The ‘Ahas!’ were audible Wednesday as News Corp. COO Chase Carey admitted what he called “the world’s worst-kept secret”: Fox’s plan to launch a national sports network to compete with ESPN.
“That’s the plan we’re on. That’s what we’re planning to execute,” he said on an earnings conference call with analysts. Carey stayed mum on the launch date, preferring to stoke pent-up demand, he said. “If we were launching something next month, we’d have to announce it. We’re not.”
News Corp. unveiled robust fiscal second quarter earnings that were powered by growth at its cable networks. But softness at the Fox broadcast net, Sky Italia and the Australian newspaper biz forced the conglom to lower its profit estimates for the fiscal year ending in June.
Net income for the December quarter surged to $2.4 billion from $1.1 billion. Revenue rose 5% to $9.4 billion.
At Fox, “The X Factor” and post-season NFL football declined from the year before. Carey was candid about “X Factor’s” underwhelming perf and said the network needs to invest in developing new signature series.
“Clearly, ‘X-Factor’ was a disappointment for us. Maybe early in the year we were a little too optimistic,” he said.
“We need to create shows that are franchise shows for us to build a business around. We need to have shows that can be a signature that you build a night around… That’s the core challenge for us as we move forward,” Carey said.
Broadcast television operating income rose 19% to $224 million, fueled by higher retrans revenue and local political advertising at Fox O&O stations, offset by lower national advertising at the broadcast network on lower primetime ratings. Total revenue was flat at about $1.5 billion.
Cable networks profit grew 7% to $945 million year-over-year on a 19% revenue surge powered by regional sports, Fox News, FX and National Geographic. The gains were offset, however, by a 26% jump in expenses in part from higher sports programming costs.
Affiliate revenue rose 13% domestically and 42% internationally driven by the addition of Fox Sports Australia and Fox Star Sports Asia.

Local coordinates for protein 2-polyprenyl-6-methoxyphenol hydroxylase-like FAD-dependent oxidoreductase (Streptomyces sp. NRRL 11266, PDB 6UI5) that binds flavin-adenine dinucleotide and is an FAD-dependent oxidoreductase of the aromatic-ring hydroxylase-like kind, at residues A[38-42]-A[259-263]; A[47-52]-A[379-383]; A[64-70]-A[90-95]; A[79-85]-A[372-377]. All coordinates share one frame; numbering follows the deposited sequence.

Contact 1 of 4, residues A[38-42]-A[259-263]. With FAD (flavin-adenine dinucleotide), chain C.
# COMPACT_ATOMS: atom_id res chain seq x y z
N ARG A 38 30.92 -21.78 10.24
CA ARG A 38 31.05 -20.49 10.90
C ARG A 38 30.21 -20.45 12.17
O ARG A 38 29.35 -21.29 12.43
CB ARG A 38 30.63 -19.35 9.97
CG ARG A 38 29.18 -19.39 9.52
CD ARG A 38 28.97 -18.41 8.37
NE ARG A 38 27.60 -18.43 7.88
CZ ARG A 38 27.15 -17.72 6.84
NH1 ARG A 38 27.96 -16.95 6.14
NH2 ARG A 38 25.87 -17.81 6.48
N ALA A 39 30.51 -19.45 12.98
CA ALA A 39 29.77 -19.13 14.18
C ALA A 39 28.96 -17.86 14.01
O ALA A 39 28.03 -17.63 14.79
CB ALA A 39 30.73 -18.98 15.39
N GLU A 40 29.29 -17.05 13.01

Advertising revenue rose 8% domestically and 29% internationally, respectively.
Last fall, News Corp. acquired the 50% of ESPN Star Sports it didn’t own for $220 million and renamed it Fox Star Sports Asia. It also paid $2.2 billion for Consolidated Media Holdings, which owned half of Fox Sports Australia. That move allowed News Corp. to consolidate the net’s earnings for the first time.
Filmed entertainment profit dipped by $10 million to $383 million; “Taken 2” and “Life of Pi” were top performers. Revenue was flat at $2 billion.
Sky Italia swung to a loss of $20 million from a $6 million profit the year before. Revenue dipped 6% to $890 million. Sky reported a net loss of 28,000 subscribers in the quarter.
Carey said News Corp. will cut its cost base at the satcaster, and he wasn’t upbeat about the Italian economy recovering anytime soon.
Publishing, which includes HarperCollins, Dow Jones and U.S., U.K. and Australian newspapers, saw earnings tip higher to $234 million from $218 million. Revenue of $2.1 million was a hair higher.
News Corp. said the latest profit figure includes $1.4 billion in gains on the additional ownership in Fox Sports Australia and Fox Star Sports Asia; $56 million in charges related to the phone hacking scandal in the U.K. (vs. $87 million the year before) and $23 million in costs related to the planned separation of News Corp. into two companies.
The split into an entertainment company called Fox Group and a publisher that will keep the News Corp. name is on track to close by the end of June, Carey said.